A journey map sets out your company’s current processes from the customer’s first touchpoint to the end of the relationship. It tells the story of how clients experience your brand and enables you to determine whether your customers are achieving their purchase goals and find out how they feel about the process. If not, you can figure out the reason and the point in the journey where the process goes wrong.

Why You Need Journey Mapping

The marketing and sales environments are crowded and challenging now. There’s a wide range of channels and devices customers can use to research products and services, and they can even buy without leaving their homes. To stand out among your competitors, it’s important to be able to offer a consistent and upbeat customer experience from start to finish. Mapping the customer journey is a way to uncover any problems that exist with the current process, so you can implement ways to make the experience more pleasant and fulfilling. Some things you can achieve with journey mapping are as follows:

Improve Personalization

With the information you gather for journey mapping, you’ll be able to identify opportunities to develop personalized marketing campaigns for customers at various stages of their buying journey. When a customer is ready to make the move from the Awareness stage to the Research stage, you can facilitate this by sending communications specially created for that stage of the process. Better personalization has been shown to result in stronger customer retention, more brand loyalty, and longer customer lifetime value.
For example, you may move from talking about the features of a product to fitting your customer in with the product’s benefits and how it’ll fill a need of theirs.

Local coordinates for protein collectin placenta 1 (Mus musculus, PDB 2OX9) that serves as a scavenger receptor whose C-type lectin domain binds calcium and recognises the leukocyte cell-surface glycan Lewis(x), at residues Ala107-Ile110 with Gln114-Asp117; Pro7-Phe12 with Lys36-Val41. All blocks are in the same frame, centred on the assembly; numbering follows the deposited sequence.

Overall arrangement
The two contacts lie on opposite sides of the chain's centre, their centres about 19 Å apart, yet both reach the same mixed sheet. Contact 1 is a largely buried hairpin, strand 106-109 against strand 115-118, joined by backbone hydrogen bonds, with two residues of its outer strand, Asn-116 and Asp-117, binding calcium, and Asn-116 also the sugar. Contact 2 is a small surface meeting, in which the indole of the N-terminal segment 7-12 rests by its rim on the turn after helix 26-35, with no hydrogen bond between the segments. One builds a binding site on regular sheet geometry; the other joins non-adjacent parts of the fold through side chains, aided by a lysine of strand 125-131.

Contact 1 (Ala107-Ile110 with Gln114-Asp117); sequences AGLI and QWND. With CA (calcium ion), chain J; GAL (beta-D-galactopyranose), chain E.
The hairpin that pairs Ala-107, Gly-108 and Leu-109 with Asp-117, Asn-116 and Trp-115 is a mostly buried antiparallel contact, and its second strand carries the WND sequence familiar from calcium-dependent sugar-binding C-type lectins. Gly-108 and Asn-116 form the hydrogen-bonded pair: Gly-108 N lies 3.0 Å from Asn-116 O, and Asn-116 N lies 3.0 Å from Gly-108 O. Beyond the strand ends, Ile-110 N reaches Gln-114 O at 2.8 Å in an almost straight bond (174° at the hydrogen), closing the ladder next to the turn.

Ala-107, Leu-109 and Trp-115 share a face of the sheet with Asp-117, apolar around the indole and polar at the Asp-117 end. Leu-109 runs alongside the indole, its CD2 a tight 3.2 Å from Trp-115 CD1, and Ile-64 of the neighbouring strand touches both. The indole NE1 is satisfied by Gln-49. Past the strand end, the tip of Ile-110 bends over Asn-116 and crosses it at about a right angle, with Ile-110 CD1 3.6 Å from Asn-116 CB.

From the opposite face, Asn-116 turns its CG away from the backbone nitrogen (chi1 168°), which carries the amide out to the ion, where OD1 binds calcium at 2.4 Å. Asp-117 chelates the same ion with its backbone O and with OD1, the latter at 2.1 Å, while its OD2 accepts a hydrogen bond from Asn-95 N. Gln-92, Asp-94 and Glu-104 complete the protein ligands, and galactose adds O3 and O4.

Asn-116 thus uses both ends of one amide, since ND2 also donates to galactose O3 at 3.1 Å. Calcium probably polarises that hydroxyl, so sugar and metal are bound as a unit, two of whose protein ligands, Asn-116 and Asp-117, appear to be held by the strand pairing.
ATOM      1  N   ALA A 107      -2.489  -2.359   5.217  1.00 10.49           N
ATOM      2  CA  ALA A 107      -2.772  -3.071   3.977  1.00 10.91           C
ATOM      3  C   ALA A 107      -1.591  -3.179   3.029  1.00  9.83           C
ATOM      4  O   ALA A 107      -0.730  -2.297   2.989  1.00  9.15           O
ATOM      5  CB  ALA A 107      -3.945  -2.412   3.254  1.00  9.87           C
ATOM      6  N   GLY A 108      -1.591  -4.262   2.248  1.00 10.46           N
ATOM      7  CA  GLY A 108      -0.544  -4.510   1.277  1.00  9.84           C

Address Pain Points

Mapping your customer’s journey helps you to uncover any inconsistencies or points in the journey that customers find annoying or that appear to be a waste of time. Examples of this include filling in long online forms or too many steps in the checkout process. By removing these barriers and streamlining the process, you can make the path to buying smoother and faster and require less effort from your customers. The more your clients are satisfied with the process, the more likely they are to recommend you to others.
The purpose of journey mapping is not only to improve the customer’s experience but also to help achieve your company’s overall goals. The mapping process helps to eliminate simple issues that can damage your brand reputation. For example, you might discover clients who complain via social media channels wait a long time for an answer. By resolving this issue, you can improve the customer’s experience and the reviews you get.

How To Build a Journey Map

A comprehensive customer journey map is a tool your entire company can use to improve customer service across marketing, sales, service, distribution, and finance. Follow these steps for crafting your journey map.

Step 1: Develop your objectives for the journey map

Brainstorm your main reason for creating a journey map. Do you want to improve your customer satisfaction and retention? Does your company typically lose customers at a certain point during the delivery of services? Is there a particular issue that’s damaging your reputation? Whatever your goal is, identify it clearly before you start. This will make it easier to craft your map into a format that helps you meet the goal.

Step 2: Profile your personas and define their goals

This is the point at which you use your customer personas. If you haven’t already created personas, you’ll need to do so now to direct your journey map toward the right type of client. Make sure the personas include information on what your ideal customers want and expect from you in terms of customer service, buying processes, response times, invoicing, payment options, and after-sales services.

Step 3: Highlight your target customer personas

Once you have a list of your company’s customer personas, narrow your focus to target one or two of the most important ones. A customer journey map tracks the very specific experience of a single customer type. If you try to target too many personas, your map will be more general and won’t be representative of any real customer’s experience. Choose your most common persona and consider the route that person would take when dealing with your company for the first time. Don’t worry about the others — you can always create maps specific to them later.

Step 4:
Make a list of all touchpoints